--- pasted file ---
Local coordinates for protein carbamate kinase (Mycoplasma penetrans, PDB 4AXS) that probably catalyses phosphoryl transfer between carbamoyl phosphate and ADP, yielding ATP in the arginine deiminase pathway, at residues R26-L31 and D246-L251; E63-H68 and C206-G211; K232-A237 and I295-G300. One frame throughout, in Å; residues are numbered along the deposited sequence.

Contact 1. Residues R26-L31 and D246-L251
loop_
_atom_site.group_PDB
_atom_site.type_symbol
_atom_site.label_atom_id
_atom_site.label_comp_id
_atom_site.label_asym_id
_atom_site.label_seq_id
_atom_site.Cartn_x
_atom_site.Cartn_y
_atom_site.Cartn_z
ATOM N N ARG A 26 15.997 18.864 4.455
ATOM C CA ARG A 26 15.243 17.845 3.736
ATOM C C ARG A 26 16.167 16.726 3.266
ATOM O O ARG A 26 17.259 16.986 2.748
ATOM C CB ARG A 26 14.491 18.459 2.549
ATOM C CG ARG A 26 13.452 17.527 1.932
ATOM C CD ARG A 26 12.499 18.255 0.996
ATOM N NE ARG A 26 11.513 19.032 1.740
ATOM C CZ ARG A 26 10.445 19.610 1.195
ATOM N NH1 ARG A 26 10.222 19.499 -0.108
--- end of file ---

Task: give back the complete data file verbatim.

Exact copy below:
Local coordinates for protein carbamate kinase (Mycoplasma penetrans, PDB 4AXS) that probably catalyses phosphoryl transfer between carbamoyl phosphate and ADP, yielding ATP in the arginine deiminase pathway, at residues R26-L31 and D246-L251; E63-H68 and C206-G211; K232-A237 and I295-G300. One frame throughout, in Å; residues are numbered along the deposited sequence.

Contact 1. Residues R26-L31 and D246-L251
loop_
_atom_site.group_PDB
_atom_site.type_symbol
_atom_site.label_atom_id
_atom_site.label_comp_id
_atom_site.label_asym_id
_atom_site.label_seq_id
_atom_site.Cartn_x
_atom_site.Cartn_y
_atom_site.Cartn_z
ATOM N N ARG A 26 15.997 18.864 4.455
ATOM C CA ARG A 26 15.243 17.845 3.736
ATOM C C ARG A 26 16.167 16.726 3.266
ATOM O O ARG A 26 17.259 16.986 2.748
ATOM C CB ARG A 26 14.491 18.459 2.549
ATOM C CG ARG A 26 13.452 17.527 1.932
ATOM C CD ARG A 26 12.499 18.255 0.996
ATOM N NE ARG A 26 11.513 19.032 1.740
ATOM C CZ ARG A 26 10.445 19.610 1.195
ATOM N NH1 ARG A 26 10.222 19.499 -0.108